Most people will probably tell you that you don’t need more than a couple of days to explore the sights of Cambodia’s capital city. And after just a few of days there, to be honest, I’d probably of agreed with them.

However, we ended up spending a lot longer in Phnom Penh than we would have done otherwise. Due to an injury and hospital stay for Tom. Therefore I found I had a lot of extra time to explore the city. It’s main rather dark attractions, the killing fields and S21 prison, are important to see to understand the country’s history. However, I found a lot of the other attractions rather expensive. $10 seemed the norm for entry at places like the Royal Palace and National Museum. So I began to look for cheaper or free alternatives to fill my days and found that actually, Phnom Penh has plenty on offer if you just scratch a little under its surface.

So, here are my top cheap & free things to do in Phnom Penh that I discovered during my time in the city.


Free meditation at Wat Langka

This was one of my favourite free things to do in Phnom Penh. Located near the Independence Monument, Wat Langka offers free meditation sessions every Thursday, Saturday, Sunday and Monday. The sessions last 1 hour and anyone is welcome to attend. No one will be there to guide you, so just turn up, get yourself a cushion and allow yourself some quiet time with your thoughts. You don’t need to stay the whole hour either – as meditation newbies we just stayed for 30 minutes. Just remember to tidy your cushions away and be quiet as you leave.


Central Market

Central Market is certainly a beating heart of the city and visiting it is another one of the top free things to do in Phnom Penh. As you walk into it’s yellow 80’s style building, everything looks quite formal and proper, with jewellery and watches glittering in glass cabinets as far as the eye can see. Yet if you wander towards its outer layers you’ll find more lively scenes where endless stalls weave a circular route under a patchwork canopy. What I liked most about the Central Market was the layout. Whether you’re looking for pots and pans or pants all the stalls selling those particular wares are all grouped together in their own area of the market.


Central Market


Walk along the river front to the Royal Palace Park

Phnom Penh can often feel like a busy and hectic city, so a walk along the riverfront is a good way to escape the hustle and bustle. The best place to start is at the Riverside Park next to where the Night Market is held. From there you can walk down by the water, where many locals go fishing, and follow the river to the adjoining Royal Palace Park. Here you can actually glimpse some of the buildings in the Palace complex over the wall, or here you can pay to go inside if you want to.


Riverside walk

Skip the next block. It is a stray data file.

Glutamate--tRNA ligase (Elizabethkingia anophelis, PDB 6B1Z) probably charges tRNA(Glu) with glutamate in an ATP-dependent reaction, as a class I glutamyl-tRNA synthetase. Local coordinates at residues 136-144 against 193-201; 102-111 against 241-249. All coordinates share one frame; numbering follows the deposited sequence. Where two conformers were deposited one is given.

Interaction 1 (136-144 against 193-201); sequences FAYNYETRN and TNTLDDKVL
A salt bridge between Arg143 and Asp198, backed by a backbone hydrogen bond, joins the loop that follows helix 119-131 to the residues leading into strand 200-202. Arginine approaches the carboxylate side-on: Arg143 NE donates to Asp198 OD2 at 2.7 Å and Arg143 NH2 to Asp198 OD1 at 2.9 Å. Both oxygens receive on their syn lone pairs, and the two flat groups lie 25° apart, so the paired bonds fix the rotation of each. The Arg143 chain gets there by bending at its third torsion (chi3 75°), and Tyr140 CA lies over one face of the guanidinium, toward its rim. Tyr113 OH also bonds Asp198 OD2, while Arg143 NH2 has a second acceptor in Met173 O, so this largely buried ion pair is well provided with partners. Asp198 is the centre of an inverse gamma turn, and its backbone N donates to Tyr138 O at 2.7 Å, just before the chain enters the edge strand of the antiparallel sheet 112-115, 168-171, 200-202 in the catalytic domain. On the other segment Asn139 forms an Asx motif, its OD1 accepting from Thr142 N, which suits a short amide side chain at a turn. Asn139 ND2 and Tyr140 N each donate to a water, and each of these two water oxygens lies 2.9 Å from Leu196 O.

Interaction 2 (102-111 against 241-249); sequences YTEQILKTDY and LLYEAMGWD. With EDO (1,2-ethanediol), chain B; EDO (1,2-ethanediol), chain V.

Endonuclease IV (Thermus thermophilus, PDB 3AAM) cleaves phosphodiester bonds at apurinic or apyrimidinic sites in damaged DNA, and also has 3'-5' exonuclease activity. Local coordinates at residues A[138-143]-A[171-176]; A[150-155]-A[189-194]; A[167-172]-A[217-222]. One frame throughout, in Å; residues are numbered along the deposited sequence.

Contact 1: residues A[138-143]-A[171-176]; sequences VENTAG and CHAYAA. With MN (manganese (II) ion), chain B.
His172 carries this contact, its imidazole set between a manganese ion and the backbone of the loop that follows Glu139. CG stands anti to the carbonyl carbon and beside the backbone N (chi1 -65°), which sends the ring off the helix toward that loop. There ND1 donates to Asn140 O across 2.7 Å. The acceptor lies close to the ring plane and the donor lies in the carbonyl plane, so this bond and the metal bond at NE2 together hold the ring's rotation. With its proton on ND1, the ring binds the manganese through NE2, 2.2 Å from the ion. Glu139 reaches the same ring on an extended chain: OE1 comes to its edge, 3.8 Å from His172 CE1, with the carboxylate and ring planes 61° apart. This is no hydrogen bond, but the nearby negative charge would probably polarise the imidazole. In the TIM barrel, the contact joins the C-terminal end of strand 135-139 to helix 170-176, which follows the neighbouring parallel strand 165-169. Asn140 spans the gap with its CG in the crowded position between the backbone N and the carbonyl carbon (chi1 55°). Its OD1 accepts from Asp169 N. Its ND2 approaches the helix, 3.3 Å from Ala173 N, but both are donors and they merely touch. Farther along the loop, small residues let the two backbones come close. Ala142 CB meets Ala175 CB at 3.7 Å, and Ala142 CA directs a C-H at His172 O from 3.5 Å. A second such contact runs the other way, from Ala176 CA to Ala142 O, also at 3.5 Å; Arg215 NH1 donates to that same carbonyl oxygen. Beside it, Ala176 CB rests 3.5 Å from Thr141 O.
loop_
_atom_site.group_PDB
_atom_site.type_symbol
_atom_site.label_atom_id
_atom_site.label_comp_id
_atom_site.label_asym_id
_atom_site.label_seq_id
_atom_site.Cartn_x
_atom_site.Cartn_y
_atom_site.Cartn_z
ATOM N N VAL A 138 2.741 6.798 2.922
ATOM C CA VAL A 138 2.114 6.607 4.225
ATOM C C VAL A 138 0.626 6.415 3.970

Night Market

Set near the river, Phnom Penh’s Night Market is definitely worth a visit. I wouldn’t bother going here for shopping, as the Central Market has so much more choice. However, it’s a good place to eat. There’s a square of vendors who all sell a similar range of snacks. Think various meats on sticks, fried rice and noodles, coconut milk ice cream and sugarcane juice. In the middle, there are mats where you can sit and eat or else make the short walk to the river. This is also the cheapest place I ate in Phnom Penh with my meal costing less than $2!


Night Nerd – alternative thing to do in Phnom Penh

I discovered Night Nerd online and was so pleased our visit was well timed with one of their fortnightly events. Night Nerd is based around the Japanese Pecha Kucha style of presenting. It involves a group of speakers who give a short presentation each on any topic they like. The only rule is that they are allowed only 20 slides and 7 minutes to speak. And then each talk is followed by questions from the crowd. Topics varied from bullet journaling to questioning the fragility of masculinity – so you get a real mix of discussion. It was a really interesting evening and better yet are free to go to! Check their Facebook page for upcoming dates.


Night Nerd


Independence Monument

Built in 1956, this landmark symbolises Cambodia’s independence from France. It’s placed in the middle of a roundabout, but there’s a pedestrianised area around it too so you can walk up and take a look. Although it’s not overly spectacular visually, it represents an important time in the country’s history so is worth stopping off at when you’re in this area of the city.


Independence Monument


Artillery Arts Cafe

There’s plenty of cafes to while away an afternoon in Phnom Penh. But Artillery Arts Cafe was my favourite. It’s hidden away down a little alleyway (which is home to some really cool street art by the way). And its menu focuses on healthy and nourishing food, smoothies and juices. There’s also a little shop next door selling artisan crafty bits and pieces which is worth taking a look inside.


Artillery Arts Cafe


Phnom Penh may not be my favourite city in the world. But by staying for longer I got to experience some cool things I wouldn’t of otherwise. And with most of them costing next to nothing! So if you’re planning on visiting the city too, hopefully my guide has given you a few ideas of some of the best free or cheap things to do in Phnom Penh to help you stick to your budget.


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